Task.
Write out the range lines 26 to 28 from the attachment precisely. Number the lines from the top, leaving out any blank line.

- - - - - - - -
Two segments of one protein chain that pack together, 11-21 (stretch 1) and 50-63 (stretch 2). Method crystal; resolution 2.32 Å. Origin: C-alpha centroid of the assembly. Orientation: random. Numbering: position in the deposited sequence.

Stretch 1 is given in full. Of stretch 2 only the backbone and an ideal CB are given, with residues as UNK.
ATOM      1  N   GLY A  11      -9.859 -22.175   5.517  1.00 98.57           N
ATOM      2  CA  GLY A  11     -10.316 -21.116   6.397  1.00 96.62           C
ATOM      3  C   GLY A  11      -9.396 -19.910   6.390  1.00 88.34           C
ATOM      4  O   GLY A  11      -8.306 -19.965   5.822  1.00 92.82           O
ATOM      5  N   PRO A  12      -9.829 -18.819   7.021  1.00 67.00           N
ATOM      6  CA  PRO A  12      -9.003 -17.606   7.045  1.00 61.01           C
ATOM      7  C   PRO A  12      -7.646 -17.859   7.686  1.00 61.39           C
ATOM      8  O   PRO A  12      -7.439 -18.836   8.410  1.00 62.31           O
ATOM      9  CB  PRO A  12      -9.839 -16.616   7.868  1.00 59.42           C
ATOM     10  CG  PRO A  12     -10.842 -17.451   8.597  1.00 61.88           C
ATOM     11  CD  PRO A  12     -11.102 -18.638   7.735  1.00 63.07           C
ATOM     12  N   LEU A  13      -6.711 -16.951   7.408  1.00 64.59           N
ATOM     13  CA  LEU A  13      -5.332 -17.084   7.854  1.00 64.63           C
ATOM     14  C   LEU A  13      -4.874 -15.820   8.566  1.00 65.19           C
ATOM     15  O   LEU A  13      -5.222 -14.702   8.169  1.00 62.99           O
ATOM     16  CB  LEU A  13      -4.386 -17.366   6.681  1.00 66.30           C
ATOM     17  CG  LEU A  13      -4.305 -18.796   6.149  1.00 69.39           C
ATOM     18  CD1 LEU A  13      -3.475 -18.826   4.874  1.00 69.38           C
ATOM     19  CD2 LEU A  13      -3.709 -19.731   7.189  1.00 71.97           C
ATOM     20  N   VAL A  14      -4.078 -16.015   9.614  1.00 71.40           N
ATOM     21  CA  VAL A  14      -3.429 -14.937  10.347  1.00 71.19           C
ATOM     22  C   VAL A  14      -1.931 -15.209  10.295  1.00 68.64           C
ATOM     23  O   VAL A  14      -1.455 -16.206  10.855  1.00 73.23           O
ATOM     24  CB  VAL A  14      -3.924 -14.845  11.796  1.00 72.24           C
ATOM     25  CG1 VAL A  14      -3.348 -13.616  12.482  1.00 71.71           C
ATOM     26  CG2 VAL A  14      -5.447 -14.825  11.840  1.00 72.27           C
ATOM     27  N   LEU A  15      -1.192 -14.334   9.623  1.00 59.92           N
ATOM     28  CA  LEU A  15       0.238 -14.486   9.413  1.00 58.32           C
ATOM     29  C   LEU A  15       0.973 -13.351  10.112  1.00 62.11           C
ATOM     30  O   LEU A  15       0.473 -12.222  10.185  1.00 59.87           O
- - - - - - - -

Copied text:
ATOM     24  CB  VAL A  14      -3.924 -14.845  11.796  1.00 72.24           C
ATOM     25  CG1 VAL A  14      -3.348 -13.616  12.482  1.00 71.71           C
ATOM     26  CG2 VAL A  14      -5.447 -14.825  11.840  1.00 72.27           C